How does one define the boundary between astrobiology and astrochemistry in these examples? In the Exobiology program, it was decided that the proposals needed to make a clear connection between the carbon in interstellar space and its delivery to Earth in the form of cometary or meteoritic material. More generally, the parts of astronomy that are most relevant to astrobiology are those that might directly influence either the origin or later evolution of life. They include many different subjects and should be viewed not as being narrow but rather as being life-focused. By applying this principle in a reasonable manner, it should be possible to define the parts of astronomy that ought to be included in astrobiological research at the critical step when funding decisions are made. Intellectually, the sweep should be broader in order to encompass areas that, with work and insight, can be brought directly into the astrobiological enterprise.

Finding. Funding for astrobiology is limited, and the boundaries of the field are unclear; there is a risk that not all funds will go toward research topics that are justifiably “astrobiology.”

Recommendation. In funding decisions, NASA and other funding agencies should regard astronomical research as astrobiology if it is life-focused in plausible ways.

With these points of view in mind, the committee summarizes currently funded astronomical research at the NASA Astrobiology Institute (NAI) and in other NASA-funded astrobiology programs.

ASTROPHYSICAL RESEARCH AT NASA

NASA Astrobiology Institute

There is significant astronomical content in the research proposed or being done by the present NAI nodes; however, there is some potential redundancy since many subjects are treated or studied at multiple centers. The committee identified seven specific subject areas that are the focus of more than one NAI node:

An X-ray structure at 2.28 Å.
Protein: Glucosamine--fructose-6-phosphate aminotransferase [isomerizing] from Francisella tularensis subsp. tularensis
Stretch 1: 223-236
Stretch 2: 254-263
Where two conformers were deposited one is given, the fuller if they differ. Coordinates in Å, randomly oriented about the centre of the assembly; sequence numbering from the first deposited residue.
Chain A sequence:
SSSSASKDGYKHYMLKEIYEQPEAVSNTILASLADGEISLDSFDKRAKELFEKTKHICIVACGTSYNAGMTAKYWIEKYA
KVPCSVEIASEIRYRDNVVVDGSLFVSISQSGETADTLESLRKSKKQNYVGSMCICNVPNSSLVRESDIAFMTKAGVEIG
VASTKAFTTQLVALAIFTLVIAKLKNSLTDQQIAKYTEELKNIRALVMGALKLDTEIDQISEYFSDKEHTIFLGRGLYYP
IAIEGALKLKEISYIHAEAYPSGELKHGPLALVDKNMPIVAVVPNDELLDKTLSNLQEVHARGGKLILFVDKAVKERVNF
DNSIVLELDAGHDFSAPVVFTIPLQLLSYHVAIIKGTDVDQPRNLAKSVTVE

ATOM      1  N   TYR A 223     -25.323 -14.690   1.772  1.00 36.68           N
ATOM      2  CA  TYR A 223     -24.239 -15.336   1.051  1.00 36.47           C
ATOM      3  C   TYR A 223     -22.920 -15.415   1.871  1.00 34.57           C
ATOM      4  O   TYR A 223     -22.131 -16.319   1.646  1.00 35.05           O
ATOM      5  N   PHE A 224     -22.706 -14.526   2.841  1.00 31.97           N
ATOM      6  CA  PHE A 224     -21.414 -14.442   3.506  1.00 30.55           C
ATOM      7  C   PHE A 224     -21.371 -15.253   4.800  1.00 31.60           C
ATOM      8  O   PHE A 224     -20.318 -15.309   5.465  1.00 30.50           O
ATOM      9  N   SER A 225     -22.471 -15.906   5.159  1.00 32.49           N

• Planet formation. Planetary formation is being investigated at seven NAI nodes: NASA Goddard Space Flight Center (GSFC), Penn State Astrobiology Research Center (PSARC), Carnegie Institution of Washington (CIW), the University of Colorado at Boulder (CU-Boulder), the University of Washington (UW), the University of Arizona (UA), and NASA Ames Research Center (ARC). PSARC is investigating how stellar metallicity (elements with atomic weight greater than that of helium) affects planet formation and the possibility of planets around white dwarfs. CIW is modeling planetary formation and works on the detection of extrasolar planets. CU-Boulder is proposing to study the evolution of protoplanetary disks into planets. UA will study planetary formation through observations of circumstellar disks, while ARC is studying planetary formation in the context of planet habitability. GSFC will simulate interstellar clouds and protoplanetary chemistry.

  • Biomarkers. The Virtual Planetary Laboratory (VPL) at NAI is exploring the possibility of detecting biomarkers (especially ozone) on planets around F, G, K, and M stars. The astronomical environment and the spectral characteristics and variability of the host star are important for this work. ARC will assess the prospects of survival of biospheres and the strategies to detect them. The Search for Extraterrestrial Intelligence Institute (SETI) looks for novel biosignatures—namely, signs of extraterrestrial technology.



The National Academies | 500 Fifth St. N.W. | Washington, D.C. 20001
Copyright © National Academy of Sciences. All rights reserved.
Terms of Use and Privacy Statement